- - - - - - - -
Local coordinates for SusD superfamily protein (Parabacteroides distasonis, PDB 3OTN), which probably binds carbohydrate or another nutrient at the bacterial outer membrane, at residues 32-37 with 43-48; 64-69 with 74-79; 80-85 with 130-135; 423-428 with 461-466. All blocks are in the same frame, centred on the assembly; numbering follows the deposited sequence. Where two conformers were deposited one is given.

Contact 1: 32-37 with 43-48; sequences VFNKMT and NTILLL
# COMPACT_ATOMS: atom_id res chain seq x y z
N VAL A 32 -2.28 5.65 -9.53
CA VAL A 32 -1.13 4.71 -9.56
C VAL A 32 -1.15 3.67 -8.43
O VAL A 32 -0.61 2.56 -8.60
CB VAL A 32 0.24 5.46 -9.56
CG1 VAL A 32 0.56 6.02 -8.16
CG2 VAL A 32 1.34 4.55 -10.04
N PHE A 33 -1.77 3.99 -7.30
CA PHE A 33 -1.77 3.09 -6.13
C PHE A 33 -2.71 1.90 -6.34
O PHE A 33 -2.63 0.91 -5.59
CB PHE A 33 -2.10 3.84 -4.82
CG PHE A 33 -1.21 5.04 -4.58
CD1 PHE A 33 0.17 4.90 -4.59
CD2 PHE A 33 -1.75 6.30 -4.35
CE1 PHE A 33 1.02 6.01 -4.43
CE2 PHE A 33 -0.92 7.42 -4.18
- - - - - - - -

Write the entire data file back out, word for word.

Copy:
Local coordinates for SusD superfamily protein (Parabacteroides distasonis, PDB 3OTN), which probably binds carbohydrate or another nutrient at the bacterial outer membrane, at residues 32-37 with 43-48; 64-69 with 74-79; 80-85 with 130-135; 423-428 with 461-466. All blocks are in the same frame, centred on the assembly; numbering follows the deposited sequence. Where two conformers were deposited one is given.

Contact 1: 32-37 with 43-48; sequences VFNKMT and NTILLL
# COMPACT_ATOMS: atom_id res chain seq x y z
N VAL A 32 -2.28 5.65 -9.53
CA VAL A 32 -1.13 4.71 -9.56
C VAL A 32 -1.15 3.67 -8.43
O VAL A 32 -0.61 2.56 -8.60
CB VAL A 32 0.24 5.46 -9.56
CG1 VAL A 32 0.56 6.02 -8.16
CG2 VAL A 32 1.34 4.55 -10.04
N PHE A 33 -1.77 3.99 -7.30
CA PHE A 33 -1.77 3.09 -6.13
C PHE A 33 -2.71 1.90 -6.34
O PHE A 33 -2.63 0.91 -5.59
CB PHE A 33 -2.10 3.84 -4.82
CG PHE A 33 -1.21 5.04 -4.58
CD1 PHE A 33 0.17 4.90 -4.59
CD2 PHE A 33 -1.75 6.30 -4.35
CE1 PHE A 33 1.02 6.01 -4.43
CE2 PHE A 33 -0.92 7.42 -4.18